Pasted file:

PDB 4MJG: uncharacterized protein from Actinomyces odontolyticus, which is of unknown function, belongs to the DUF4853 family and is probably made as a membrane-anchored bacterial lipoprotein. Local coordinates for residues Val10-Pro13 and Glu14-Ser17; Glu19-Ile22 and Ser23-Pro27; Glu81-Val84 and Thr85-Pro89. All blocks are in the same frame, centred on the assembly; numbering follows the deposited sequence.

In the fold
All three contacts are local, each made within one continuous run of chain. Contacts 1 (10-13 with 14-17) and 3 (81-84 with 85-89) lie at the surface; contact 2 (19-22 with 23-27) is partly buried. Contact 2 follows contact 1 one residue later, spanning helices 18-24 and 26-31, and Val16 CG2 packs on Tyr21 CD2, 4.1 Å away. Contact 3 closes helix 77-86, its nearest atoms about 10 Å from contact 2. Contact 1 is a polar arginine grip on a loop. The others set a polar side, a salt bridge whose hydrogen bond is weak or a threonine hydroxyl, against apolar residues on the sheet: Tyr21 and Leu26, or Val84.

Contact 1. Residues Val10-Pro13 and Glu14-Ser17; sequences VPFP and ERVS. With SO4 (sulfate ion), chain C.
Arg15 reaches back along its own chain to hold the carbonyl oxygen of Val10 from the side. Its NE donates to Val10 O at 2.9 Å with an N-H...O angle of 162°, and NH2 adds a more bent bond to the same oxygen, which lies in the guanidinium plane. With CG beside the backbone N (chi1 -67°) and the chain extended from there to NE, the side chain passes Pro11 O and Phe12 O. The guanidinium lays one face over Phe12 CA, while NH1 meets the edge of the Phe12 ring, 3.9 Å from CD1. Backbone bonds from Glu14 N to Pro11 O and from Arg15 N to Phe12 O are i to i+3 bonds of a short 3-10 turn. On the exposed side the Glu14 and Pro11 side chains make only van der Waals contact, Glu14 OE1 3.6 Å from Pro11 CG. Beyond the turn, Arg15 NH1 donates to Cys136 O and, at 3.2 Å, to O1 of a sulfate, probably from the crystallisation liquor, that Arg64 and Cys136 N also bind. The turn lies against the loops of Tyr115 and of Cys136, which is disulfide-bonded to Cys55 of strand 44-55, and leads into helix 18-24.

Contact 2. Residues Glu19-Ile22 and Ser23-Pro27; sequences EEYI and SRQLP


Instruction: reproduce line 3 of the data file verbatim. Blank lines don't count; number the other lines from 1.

All three contacts are local, each made within one continuous run of chain. Contacts 1 (10-13 with 14-17) and 3 (81-84 with 85-89) lie at the surface; contact 2 (19-22 with 23-27) is partly buried. Contact 2 follows contact 1 one residue later, spanning helices 18-24 and 26-31, and Val16 CG2 packs on Tyr21 CD2, 4.1 Å away. Contact 3 closes helix 77-86, its nearest atoms about 10 Å from contact 2. Contact 1 is a polar arginine grip on a loop. The others set a polar side, a salt bridge whose hydrogen bond is weak or a threonine hydroxyl, against apolar residues on the sheet: Tyr21 and Leu26, or Val84.